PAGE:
Interview with Nico, ex-head somm of Noble Rot
Updated: May 6, 2020
Nico Sciackitano, export manager at La Stoppa, left Noble Rot as head sommelier in 2017. He talks about good and bad natural wine, what makes a good wine list, what he has been drinking recently, etc.
I met Nico in 2017 at Vinitaly, when, for the first time, I tried the iconic Ageno.
Nico's drawing of Ageno
Since first sight, Nico is a very easygoing person. We became very good friends during his trip to Shanghai and Beijing last year in November. He shared lots of memories with me and one in particular still stays with me. I would like to share this story as it the reason why he ended up working as a somm in the wine industry and I believe it is also the experience that defined his amicable and caring personality.
Once, when he was at university in the US, as he was on his way home, Nico received a phone call from his sister telling him that his building had just burnt down entirely. Suddently, he found himself owning only what was left on him. He had also lost his dog. At that time, Nico was a photography student; losing all his equiment and his portfolio was davastating. Not having the money necessary to buy new cameras and start over, he decided to change career. It was at this time that Nico chose to become a sommelier.
Old photo of Nico at university
He admits that this traumatising experience changed his life and transformed his lifestyle. In the following years after the accident, he only wore black and owned very few objects, living an extremely minimalist life. It is understandable that whoever survives such type of events would reconsider the meaning of life and the value of the objects he owns - some might in fact start giving more value to human relationships, freedom and nature whilst others might lose sight of their meaning.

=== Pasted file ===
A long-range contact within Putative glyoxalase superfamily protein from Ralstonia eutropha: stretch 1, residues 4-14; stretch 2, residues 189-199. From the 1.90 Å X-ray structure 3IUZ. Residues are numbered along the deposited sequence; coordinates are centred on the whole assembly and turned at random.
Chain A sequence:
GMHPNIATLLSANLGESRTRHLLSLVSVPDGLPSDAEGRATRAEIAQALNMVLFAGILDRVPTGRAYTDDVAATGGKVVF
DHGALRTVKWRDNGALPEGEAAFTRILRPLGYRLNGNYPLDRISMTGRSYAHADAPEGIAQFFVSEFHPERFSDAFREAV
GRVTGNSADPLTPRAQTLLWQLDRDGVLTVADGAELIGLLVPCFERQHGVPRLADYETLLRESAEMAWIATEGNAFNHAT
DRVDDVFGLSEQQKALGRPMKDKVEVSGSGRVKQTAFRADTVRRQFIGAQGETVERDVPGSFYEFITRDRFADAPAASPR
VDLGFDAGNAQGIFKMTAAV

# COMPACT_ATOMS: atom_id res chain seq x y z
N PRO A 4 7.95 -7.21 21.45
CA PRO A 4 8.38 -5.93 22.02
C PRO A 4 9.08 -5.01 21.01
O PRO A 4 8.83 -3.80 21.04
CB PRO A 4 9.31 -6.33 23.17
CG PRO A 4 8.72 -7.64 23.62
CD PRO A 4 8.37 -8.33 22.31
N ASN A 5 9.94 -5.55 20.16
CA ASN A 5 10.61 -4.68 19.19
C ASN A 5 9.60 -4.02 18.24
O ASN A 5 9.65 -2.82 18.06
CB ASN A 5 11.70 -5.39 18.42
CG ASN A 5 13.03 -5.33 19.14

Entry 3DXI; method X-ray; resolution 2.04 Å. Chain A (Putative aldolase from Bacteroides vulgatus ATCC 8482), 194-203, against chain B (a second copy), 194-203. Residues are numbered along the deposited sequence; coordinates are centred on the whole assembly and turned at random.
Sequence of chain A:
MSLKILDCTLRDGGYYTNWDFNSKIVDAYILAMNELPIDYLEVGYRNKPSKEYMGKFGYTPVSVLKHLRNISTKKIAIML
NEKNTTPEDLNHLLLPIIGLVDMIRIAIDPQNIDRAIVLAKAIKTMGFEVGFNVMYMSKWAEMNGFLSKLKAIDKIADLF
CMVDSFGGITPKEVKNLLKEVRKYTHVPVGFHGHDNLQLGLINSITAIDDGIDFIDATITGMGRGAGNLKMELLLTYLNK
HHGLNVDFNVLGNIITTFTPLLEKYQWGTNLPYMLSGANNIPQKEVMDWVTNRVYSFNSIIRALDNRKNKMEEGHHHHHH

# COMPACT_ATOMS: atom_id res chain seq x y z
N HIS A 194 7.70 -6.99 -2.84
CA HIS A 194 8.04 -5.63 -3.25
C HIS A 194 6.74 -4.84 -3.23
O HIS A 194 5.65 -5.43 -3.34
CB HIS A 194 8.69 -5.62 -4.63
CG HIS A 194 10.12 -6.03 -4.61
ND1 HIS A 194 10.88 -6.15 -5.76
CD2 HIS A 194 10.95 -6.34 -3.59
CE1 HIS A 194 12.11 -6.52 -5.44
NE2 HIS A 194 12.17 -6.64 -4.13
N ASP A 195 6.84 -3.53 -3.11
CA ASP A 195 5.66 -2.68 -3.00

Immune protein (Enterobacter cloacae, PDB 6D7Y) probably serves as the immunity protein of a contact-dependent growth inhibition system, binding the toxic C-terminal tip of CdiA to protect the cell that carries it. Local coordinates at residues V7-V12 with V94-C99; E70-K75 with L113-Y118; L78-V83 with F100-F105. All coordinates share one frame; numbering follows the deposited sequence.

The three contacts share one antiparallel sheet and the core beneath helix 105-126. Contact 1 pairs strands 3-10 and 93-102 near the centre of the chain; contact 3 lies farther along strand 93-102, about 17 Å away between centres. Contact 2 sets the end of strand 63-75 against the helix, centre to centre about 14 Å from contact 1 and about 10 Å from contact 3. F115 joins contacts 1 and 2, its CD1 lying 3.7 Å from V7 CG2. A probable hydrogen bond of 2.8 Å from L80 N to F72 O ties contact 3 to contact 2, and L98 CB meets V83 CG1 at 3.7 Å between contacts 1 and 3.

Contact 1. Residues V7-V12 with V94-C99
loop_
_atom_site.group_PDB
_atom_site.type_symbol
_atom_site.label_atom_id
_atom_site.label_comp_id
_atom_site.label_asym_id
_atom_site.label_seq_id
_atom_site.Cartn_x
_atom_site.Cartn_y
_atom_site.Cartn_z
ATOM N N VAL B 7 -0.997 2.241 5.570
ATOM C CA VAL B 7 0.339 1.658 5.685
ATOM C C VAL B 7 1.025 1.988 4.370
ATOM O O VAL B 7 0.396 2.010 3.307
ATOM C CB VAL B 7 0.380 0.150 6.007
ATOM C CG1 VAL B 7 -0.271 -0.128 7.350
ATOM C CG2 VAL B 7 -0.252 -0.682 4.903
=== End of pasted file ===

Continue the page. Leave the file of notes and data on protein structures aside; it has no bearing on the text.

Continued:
After hearing this story, I suddenly understood why Nico would prefer put down roots in a 6 people town in Emilia over the colourful and bustling London metropolis. I have also come to believe that his new personality, shaped by this experience, makes him a sincere and convincing ambassador of the natural approach to wine making. Only the essential matters!
Valentin Hennequin, Nico's husband, is also a talented free-lance photographer, who shoots incredible campaigns for global luxury brands such as Prada and Burberry.
Photo from Nico's Instagram
Follow them on Instagram @Valentin_hennequin @Nico_sciacchitano
Q1 ：What makes a good natural wine from a bad one?
Tough question as wine is a very subjective topic and there is no legal definition for what ‘natural wine’ actually is. I would say it makes more sense to call most natural wines just wine, and everything else made with a more industrial approach should be called by another name i.e. wine beverage.
Nico's drawing of Barbera from La Stoppa and Dinavolo
In my opinion, I appreciate a good natural wine when I know that the producer behind the wine farms with utmost respect to their land: whether organically, biodynamically, or using permaculture with minimal impact on their surroundings. Furthermore, when the producer is a steward to the vines and uses their observations to create a wine that reflects their terroir with respect to the growing season. And of course in the cellar, the grapes should be transformed into a wine without the adding or subtracting anything, or in other words to make as minimal intervention as possible.